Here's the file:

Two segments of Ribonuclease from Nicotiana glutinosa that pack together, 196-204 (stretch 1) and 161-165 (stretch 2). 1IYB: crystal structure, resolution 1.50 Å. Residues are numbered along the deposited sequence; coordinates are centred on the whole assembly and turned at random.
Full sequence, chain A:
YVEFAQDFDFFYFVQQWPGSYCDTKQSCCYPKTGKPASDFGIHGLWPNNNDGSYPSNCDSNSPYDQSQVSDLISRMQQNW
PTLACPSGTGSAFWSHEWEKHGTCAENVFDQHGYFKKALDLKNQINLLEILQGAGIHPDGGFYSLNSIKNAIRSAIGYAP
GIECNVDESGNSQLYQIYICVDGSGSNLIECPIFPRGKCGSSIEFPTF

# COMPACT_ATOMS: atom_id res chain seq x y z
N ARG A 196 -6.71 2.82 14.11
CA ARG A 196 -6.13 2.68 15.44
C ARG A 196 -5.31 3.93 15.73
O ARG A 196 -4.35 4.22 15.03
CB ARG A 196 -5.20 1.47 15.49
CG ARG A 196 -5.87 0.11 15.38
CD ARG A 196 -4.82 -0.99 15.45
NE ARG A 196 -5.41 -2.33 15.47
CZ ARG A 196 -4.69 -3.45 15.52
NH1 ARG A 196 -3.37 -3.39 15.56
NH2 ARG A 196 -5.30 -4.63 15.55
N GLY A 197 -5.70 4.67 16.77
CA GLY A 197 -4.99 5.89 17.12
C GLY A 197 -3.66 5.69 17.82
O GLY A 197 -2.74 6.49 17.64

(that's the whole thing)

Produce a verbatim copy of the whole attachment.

Two segments of Ribonuclease from Nicotiana glutinosa that pack together, 196-204 (stretch 1) and 161-165 (stretch 2). 1IYB: crystal structure, resolution 1.50 Å. Residues are numbered along the deposited sequence; coordinates are centred on the whole assembly and turned at random.
Full sequence, chain A:
YVEFAQDFDFFYFVQQWPGSYCDTKQSCCYPKTGKPASDFGIHGLWPNNNDGSYPSNCDSNSPYDQSQVSDLISRMQQNW
PTLACPSGTGSAFWSHEWEKHGTCAENVFDQHGYFKKALDLKNQINLLEILQGAGIHPDGGFYSLNSIKNAIRSAIGYAP
GIECNVDESGNSQLYQIYICVDGSGSNLIECPIFPRGKCGSSIEFPTF

# COMPACT_ATOMS: atom_id res chain seq x y z
N ARG A 196 -6.71 2.82 14.11
CA ARG A 196 -6.13 2.68 15.44
C ARG A 196 -5.31 3.93 15.73
O ARG A 196 -4.35 4.22 15.03
CB ARG A 196 -5.20 1.47 15.49
CG ARG A 196 -5.87 0.11 15.38
CD ARG A 196 -4.82 -0.99 15.45
NE ARG A 196 -5.41 -2.33 15.47
CZ ARG A 196 -4.69 -3.45 15.52
NH1 ARG A 196 -3.37 -3.39 15.56
NH2 ARG A 196 -5.30 -4.63 15.55
N GLY A 197 -5.70 4.67 16.77
CA GLY A 197 -4.99 5.89 17.12
C GLY A 197 -3.66 5.69 17.82
O GLY A 197 -2.74 6.49 17.64